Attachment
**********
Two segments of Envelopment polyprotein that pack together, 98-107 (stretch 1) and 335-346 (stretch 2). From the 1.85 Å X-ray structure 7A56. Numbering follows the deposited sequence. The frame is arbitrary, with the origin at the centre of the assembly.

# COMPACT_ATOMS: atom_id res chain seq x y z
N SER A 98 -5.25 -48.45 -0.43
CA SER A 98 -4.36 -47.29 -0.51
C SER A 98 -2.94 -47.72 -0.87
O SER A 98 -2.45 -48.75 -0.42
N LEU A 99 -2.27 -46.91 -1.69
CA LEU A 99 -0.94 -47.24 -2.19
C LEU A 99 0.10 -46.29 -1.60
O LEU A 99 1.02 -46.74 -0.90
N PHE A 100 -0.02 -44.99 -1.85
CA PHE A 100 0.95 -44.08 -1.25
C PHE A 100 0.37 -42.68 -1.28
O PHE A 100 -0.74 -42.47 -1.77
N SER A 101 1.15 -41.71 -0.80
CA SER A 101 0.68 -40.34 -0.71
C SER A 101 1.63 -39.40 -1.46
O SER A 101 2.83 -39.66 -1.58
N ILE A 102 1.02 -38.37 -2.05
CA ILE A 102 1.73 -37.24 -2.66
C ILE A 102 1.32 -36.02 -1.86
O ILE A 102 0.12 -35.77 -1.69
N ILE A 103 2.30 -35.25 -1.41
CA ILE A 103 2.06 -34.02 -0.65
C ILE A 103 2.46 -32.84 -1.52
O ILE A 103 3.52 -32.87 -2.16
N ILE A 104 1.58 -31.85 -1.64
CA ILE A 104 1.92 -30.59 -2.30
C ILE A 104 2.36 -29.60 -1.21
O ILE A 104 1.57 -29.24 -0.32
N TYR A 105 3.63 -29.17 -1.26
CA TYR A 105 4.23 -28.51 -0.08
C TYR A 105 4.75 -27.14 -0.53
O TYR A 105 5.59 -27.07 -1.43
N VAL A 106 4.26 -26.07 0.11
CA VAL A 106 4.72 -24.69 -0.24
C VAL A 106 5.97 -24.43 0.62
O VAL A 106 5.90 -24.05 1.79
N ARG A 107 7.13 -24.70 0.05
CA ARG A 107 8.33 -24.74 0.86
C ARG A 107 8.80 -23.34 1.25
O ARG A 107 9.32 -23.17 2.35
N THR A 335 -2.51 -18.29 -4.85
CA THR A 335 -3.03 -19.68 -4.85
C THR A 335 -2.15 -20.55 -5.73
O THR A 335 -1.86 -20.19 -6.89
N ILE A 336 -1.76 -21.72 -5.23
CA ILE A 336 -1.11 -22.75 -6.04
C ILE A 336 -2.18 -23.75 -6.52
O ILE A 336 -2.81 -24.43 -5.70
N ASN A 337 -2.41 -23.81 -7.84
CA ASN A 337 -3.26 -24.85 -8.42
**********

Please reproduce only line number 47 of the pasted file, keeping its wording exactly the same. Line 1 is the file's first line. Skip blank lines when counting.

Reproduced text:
N ILE A 336 -1.76 -21.72 -5.23